Sensor sizes and f stops

Started 6 months ago | Discussions thread
wyldberi
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Re: Sensor sizes and f stops
In reply to starlight110, 6 months ago

starlight110 wrote:

wyldberi wrote:

Unfortunately, I'm having a difficult time following you. The f-stop measurement of a lens refers to the size of the lens aperture; this controls how much light the lens captures. The higher the number, the smaller the hole, and the less light you have being captured. Less light means you will have a poorer image quality being recorded. The image will be less sharp, and contain less detail.

The f-stop has nothing to do with the sensor.

Also, I don't think it's possible to equate image quality produced by a still camera with a given sensor size to a video camera with the same size sensor. They are two different systems. Video cameras used in television studios to produce live or taped broadcasts use sensors that are smaller than the sensors used in digital cameras.

In still image cameras, the only real advantage a 24mm x 36mm sensor has over a sensor measuring 16mm x 24mm is when it comes time to print the pictures each captures in enlargements measuring 2 meters x 3 meters. That's where the noise shows up. Print the same images at 24cm x 36cm and you won't be able to tell the two pictures apart.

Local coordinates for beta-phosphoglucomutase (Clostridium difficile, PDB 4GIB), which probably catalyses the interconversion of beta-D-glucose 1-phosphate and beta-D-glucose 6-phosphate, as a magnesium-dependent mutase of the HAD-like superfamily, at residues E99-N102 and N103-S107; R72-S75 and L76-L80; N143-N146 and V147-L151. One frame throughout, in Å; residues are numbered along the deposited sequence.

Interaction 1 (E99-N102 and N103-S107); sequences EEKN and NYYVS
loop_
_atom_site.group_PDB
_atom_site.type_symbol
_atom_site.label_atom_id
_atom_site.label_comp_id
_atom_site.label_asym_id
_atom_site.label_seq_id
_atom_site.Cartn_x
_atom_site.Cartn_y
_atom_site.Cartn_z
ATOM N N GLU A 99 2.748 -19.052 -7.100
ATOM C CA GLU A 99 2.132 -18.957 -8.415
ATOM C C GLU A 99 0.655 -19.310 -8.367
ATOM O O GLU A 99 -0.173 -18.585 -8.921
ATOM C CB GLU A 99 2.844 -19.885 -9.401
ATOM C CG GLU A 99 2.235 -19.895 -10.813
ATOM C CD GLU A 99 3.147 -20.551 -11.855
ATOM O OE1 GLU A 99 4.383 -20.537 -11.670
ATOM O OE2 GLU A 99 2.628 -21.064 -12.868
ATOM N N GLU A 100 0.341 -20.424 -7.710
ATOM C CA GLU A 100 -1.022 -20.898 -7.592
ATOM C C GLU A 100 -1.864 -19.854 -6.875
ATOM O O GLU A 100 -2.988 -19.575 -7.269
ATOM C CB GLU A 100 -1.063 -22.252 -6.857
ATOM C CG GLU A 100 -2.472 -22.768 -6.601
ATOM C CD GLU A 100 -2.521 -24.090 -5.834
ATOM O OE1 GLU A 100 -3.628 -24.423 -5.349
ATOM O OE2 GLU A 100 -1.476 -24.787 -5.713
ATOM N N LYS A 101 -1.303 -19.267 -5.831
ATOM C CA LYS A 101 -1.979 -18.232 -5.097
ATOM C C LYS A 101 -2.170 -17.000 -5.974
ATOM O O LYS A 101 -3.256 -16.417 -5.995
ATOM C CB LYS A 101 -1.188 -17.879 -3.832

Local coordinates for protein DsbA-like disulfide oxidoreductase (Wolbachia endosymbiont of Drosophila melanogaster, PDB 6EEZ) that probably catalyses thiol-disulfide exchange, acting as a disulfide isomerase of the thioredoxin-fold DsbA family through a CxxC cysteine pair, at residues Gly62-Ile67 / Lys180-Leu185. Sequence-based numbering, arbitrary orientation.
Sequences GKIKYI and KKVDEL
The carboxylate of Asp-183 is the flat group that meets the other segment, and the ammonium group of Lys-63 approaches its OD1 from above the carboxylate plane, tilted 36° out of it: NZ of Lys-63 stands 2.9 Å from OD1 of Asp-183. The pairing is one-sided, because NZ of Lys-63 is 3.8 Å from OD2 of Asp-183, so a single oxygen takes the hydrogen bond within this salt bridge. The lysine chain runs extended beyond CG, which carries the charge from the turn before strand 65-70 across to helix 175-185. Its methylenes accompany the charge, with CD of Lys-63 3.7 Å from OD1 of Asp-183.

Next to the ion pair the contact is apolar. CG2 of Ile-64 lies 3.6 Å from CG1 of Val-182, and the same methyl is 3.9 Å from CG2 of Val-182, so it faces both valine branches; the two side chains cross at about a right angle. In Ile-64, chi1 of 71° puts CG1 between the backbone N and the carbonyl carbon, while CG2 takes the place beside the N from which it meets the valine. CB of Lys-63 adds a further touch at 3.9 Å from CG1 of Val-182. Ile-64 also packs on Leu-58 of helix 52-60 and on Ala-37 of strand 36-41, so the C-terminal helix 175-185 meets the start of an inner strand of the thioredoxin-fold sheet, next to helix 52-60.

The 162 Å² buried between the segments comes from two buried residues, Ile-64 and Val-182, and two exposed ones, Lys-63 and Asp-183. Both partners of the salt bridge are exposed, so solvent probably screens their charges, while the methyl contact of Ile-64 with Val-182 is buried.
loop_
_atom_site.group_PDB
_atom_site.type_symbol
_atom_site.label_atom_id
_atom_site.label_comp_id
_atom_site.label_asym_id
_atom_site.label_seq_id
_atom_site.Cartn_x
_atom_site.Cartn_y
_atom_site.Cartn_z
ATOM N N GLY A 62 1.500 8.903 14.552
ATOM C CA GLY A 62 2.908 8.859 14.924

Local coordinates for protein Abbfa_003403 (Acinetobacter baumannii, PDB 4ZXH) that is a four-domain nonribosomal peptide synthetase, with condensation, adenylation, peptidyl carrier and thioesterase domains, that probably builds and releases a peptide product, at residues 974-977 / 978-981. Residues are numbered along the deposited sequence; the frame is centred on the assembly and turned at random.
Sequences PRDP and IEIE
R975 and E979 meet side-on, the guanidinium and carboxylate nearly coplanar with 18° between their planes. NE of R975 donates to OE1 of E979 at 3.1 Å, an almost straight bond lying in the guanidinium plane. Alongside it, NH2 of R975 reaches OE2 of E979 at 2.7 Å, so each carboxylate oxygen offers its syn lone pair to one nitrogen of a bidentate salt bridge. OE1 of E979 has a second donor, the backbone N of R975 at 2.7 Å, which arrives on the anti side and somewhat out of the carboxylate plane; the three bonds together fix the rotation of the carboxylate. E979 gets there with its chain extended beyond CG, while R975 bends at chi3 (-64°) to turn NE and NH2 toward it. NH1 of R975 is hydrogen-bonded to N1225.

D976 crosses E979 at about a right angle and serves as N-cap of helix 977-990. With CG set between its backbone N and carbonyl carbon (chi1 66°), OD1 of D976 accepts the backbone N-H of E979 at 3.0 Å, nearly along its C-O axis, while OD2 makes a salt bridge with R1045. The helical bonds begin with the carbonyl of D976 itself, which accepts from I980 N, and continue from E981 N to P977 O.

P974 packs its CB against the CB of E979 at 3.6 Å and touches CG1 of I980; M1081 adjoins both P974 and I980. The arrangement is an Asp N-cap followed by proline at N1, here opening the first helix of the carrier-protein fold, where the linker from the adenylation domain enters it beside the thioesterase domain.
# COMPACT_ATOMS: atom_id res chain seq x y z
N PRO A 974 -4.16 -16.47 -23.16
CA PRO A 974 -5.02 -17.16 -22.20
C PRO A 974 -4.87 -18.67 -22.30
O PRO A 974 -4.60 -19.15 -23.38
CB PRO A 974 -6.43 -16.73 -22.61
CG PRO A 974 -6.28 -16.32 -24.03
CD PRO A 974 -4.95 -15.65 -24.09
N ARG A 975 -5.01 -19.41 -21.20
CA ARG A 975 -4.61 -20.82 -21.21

The bottom line is, if you want to capture real time moving objects moving around you, get a video camera. If you want to take still pictures, get a camera that's built for that purpose. Don't handicap yourself by buying the wrong tool and trying to force it to do what you thought it would.

Thanks for clarifyng a bit, I´m a newbie in photography, I have the idea, a bigger sensor means better image and video quality and maybe better light sensitivity (of course for this, other factors like the lense is decisive) , I might be completly wrong in comparing digicams and camcorder videos but viewing videos full HD in YouTube I came to the conclusión that digicams with bigger sensors like 1/2,3´produce better looking and more detailed videos than digicams with 1/5,8´ sensors. But of course it could be only my impression only

The sharpness of an image is largely determined by the lens that casts the image circle onto the sensor. The only reason larger sensors seem to provide a better image quality is because they pack more light sensitive diodes into the sensor. When you pack the diodes too closely together, they start generating digital noise. The only time this comes into play is when you start printing your images really large, say, 5 feet by 7 feet.

You Tube is not a very good test platform to judge the comparative advantages of one camera over another. Transmission over the internet leaves a lot to be desired.

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